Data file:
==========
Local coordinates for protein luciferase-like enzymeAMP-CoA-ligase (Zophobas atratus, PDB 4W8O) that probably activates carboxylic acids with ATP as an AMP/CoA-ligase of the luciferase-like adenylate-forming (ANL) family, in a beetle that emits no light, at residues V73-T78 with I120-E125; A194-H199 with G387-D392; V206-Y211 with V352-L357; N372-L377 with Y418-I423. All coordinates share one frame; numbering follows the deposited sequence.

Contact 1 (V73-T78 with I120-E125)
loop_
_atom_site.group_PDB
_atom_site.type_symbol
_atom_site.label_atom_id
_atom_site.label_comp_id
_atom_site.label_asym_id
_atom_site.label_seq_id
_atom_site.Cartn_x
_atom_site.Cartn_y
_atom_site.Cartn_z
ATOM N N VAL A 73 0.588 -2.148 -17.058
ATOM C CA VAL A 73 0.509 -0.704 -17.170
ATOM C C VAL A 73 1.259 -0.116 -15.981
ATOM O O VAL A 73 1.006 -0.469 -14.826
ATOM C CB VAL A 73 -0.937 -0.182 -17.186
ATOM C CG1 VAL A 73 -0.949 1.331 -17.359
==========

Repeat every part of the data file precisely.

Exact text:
Local coordinates for protein luciferase-like enzymeAMP-CoA-ligase (Zophobas atratus, PDB 4W8O) that probably activates carboxylic acids with ATP as an AMP/CoA-ligase of the luciferase-like adenylate-forming (ANL) family, in a beetle that emits no light, at residues V73-T78 with I120-E125; A194-H199 with G387-D392; V206-Y211 with V352-L357; N372-L377 with Y418-I423. All coordinates share one frame; numbering follows the deposited sequence.

Contact 1 (V73-T78 with I120-E125)
loop_
_atom_site.group_PDB
_atom_site.type_symbol
_atom_site.label_atom_id
_atom_site.label_comp_id
_atom_site.label_asym_id
_atom_site.label_seq_id
_atom_site.Cartn_x
_atom_site.Cartn_y
_atom_site.Cartn_z
ATOM N N VAL A 73 0.588 -2.148 -17.058
ATOM C CA VAL A 73 0.509 -0.704 -17.170
ATOM C C VAL A 73 1.259 -0.116 -15.981
ATOM O O VAL A 73 1.006 -0.469 -14.826
ATOM C CB VAL A 73 -0.937 -0.182 -17.186
ATOM C CG1 VAL A 73 -0.949 1.331 -17.359